Exiting the pub, turn right at the crossroads to follow the lane down the hill past the cricket field on your right, again using the optional footpath parallel to the road along the field edge if you wish. Turn right onto the canal path just before the bridge to follow it for a mile to Ruckinge Bridge, where the path switches to the south bank and continues for another mile and a half. You will pass a pumping station around half way. Upon reaching Hamstreet Canal Bridge, turn right to follow the road for half a mile into the village centre. You will pass the garden centre, garage and village sign which has some interesting facts about the village on its plaque. Maps of this village were featured on every postage stamp in 1991. This was to commemorate two hundred years of the Ordnance Survey, the reason being that the local area was the first to be mapped. This is also commemorated on the Ruckinge village sign. Continue through the High Street, passing shops and turn right along the one-way street by the Duke’s Head pub. Take the second turning left down Bourne Lane. At the end of the lane, bear right, through the gate into Hamstreet Woods. The Weald of Kent was once covered with deciduous woodland of this kind. You are free to roam any of the trails within the wood and you may even hear a nightingale! As you enter the woods, the Saxon Shore Way bridges a stream and turns sharp left. The long-distance footpath runs around the former coastline all the way from Hastings to Gravesend.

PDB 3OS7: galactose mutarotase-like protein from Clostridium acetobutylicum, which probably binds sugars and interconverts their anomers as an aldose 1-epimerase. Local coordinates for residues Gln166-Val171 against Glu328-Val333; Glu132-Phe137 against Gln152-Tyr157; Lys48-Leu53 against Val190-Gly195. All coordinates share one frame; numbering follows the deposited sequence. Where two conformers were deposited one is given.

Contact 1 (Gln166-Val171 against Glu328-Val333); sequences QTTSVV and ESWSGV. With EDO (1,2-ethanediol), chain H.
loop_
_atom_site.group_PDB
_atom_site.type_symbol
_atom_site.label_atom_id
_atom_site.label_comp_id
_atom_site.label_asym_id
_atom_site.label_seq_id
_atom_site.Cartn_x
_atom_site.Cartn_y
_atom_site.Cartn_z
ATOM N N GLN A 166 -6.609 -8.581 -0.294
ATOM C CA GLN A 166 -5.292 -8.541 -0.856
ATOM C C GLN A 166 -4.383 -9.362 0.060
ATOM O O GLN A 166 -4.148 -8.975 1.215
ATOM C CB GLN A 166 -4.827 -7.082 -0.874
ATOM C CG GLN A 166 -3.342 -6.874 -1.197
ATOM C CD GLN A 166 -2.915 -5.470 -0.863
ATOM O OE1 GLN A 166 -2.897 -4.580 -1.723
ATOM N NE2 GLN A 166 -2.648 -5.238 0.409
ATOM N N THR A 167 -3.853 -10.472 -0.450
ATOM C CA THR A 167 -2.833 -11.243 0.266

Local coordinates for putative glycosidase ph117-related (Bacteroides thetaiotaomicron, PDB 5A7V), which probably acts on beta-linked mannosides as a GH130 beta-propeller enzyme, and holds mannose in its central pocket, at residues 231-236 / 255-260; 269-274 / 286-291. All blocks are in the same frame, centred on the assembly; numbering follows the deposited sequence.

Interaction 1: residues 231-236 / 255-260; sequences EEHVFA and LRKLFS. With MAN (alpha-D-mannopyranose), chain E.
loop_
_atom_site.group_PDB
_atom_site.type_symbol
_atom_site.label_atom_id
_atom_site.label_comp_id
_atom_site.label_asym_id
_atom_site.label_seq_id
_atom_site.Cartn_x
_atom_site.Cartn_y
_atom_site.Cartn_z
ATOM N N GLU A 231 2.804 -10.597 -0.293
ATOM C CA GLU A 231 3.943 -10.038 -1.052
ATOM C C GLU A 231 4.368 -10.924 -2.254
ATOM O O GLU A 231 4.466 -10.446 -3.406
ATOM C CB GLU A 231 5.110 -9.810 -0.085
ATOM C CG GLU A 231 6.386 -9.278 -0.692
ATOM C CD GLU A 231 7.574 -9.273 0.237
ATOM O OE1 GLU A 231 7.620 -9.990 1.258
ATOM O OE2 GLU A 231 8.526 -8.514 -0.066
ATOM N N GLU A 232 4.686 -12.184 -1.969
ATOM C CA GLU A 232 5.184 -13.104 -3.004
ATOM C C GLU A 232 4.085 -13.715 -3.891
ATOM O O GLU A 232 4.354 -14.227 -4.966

After around a hundred yards the SSW forks right. Stay on the grassy right-hand side, as the surfaced path on the left eventually deviates. Our trail (known as Gill Farm Track) heads due northeast through the woods, gradually climbing for around a mile until reaching a gate at the other end. Go through the gate and continue up to the T-junction with Gill Lane byway. Bear left and climb out of the woods. The Saxon Shore Way then exits right along a farm track, while we continue ahead along Gill Lane. Three hundred yards later you will reach a junction, turn right, taking great care as the lane is narrow and bounded by hedges. After three hundred yards, you will reach another junction with a gravel-surfaced byway leading straight ahead. Follow this all the way into the woods, around the sharp right-hand bend and on for another mile, descending to meet the B2067 near Herne Farm.
You will pass over a hillock by Herne Farm; upon descending there is a sharp left-hand bend. Take the public footpath straight ahead, across the field towards a house at the top of the hill. Keep to the right hand side of the house and descend the other side, heading for the corner next to the road. Cross the stile and continue along the left hand side of the following field to come back out onto the road via the gate beside a little bridge. Turn right, following the road up the hill into Bilsington village, again taking great care. Return to the pub and ‘refresh’!
Aldington Frith Loop
One mile north of Bilsington on the lane towards Kingsnorth and Ashford, the Saxon Shore Way enters a wood on your right. After one hundred yards, another path forks left to run along the wood edge. Follow this until it emerges into fields. Keep going straight ahead, crossing the field and walking along the right hand edge. Cross the stile on your right and turn left to walk down the grass to emerge onto a track which comes out onto the lane at Aldington Frith. The Good Intent pub is two hundred yards on your left. Our route turns right to follow the lane for around half a mile. Continue past the sign for the Saxon Shore Way on your left, until there is a sign for the SSW on your right. Follow this path into the woods and follow the SSW markers to eventually return to the point on the lane where our loop began.